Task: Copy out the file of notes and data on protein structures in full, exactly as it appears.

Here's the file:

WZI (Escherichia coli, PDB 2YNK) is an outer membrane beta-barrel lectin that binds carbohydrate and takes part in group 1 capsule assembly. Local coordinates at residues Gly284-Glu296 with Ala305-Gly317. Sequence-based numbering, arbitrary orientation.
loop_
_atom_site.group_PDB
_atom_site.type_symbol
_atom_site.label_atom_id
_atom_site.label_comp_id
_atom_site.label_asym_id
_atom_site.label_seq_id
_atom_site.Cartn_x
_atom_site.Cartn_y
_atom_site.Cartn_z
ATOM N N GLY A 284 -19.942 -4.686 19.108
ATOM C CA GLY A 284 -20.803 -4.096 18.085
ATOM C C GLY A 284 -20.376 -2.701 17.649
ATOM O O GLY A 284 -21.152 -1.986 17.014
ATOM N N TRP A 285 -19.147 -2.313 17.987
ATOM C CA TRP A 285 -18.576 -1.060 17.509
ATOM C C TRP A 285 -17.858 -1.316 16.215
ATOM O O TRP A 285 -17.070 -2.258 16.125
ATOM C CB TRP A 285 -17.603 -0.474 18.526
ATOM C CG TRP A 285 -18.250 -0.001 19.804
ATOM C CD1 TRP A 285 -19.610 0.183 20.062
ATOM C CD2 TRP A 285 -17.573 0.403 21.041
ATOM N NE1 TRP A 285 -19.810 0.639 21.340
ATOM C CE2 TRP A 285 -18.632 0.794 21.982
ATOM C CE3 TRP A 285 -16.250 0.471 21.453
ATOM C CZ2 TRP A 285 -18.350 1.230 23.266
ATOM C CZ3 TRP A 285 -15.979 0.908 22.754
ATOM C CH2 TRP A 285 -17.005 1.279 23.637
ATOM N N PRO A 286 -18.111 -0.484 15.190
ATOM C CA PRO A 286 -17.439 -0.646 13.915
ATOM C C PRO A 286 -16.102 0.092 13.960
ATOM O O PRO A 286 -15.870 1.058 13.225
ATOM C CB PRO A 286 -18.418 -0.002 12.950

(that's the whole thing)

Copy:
WZI (Escherichia coli, PDB 2YNK) is an outer membrane beta-barrel lectin that binds carbohydrate and takes part in group 1 capsule assembly. Local coordinates at residues Gly284-Glu296 with Ala305-Gly317. Sequence-based numbering, arbitrary orientation.
loop_
_atom_site.group_PDB
_atom_site.type_symbol
_atom_site.label_atom_id
_atom_site.label_comp_id
_atom_site.label_asym_id
_atom_site.label_seq_id
_atom_site.Cartn_x
_atom_site.Cartn_y
_atom_site.Cartn_z
ATOM N N GLY A 284 -19.942 -4.686 19.108
ATOM C CA GLY A 284 -20.803 -4.096 18.085
ATOM C C GLY A 284 -20.376 -2.701 17.649
ATOM O O GLY A 284 -21.152 -1.986 17.014
ATOM N N TRP A 285 -19.147 -2.313 17.987
ATOM C CA TRP A 285 -18.576 -1.060 17.509
ATOM C C TRP A 285 -17.858 -1.316 16.215
ATOM O O TRP A 285 -17.070 -2.258 16.125
ATOM C CB TRP A 285 -17.603 -0.474 18.526
ATOM C CG TRP A 285 -18.250 -0.001 19.804
ATOM C CD1 TRP A 285 -19.610 0.183 20.062
ATOM C CD2 TRP A 285 -17.573 0.403 21.041
ATOM N NE1 TRP A 285 -19.810 0.639 21.340
ATOM C CE2 TRP A 285 -18.632 0.794 21.982
ATOM C CE3 TRP A 285 -16.250 0.471 21.453
ATOM C CZ2 TRP A 285 -18.350 1.230 23.266
ATOM C CZ3 TRP A 285 -15.979 0.908 22.754
ATOM C CH2 TRP A 285 -17.005 1.279 23.637
ATOM N N PRO A 286 -18.111 -0.484 15.190
ATOM C CA PRO A 286 -17.439 -0.646 13.915
ATOM C C PRO A 286 -16.102 0.092 13.960
ATOM O O PRO A 286 -15.870 1.058 13.225
ATOM C CB PRO A 286 -18.418 -0.002 12.950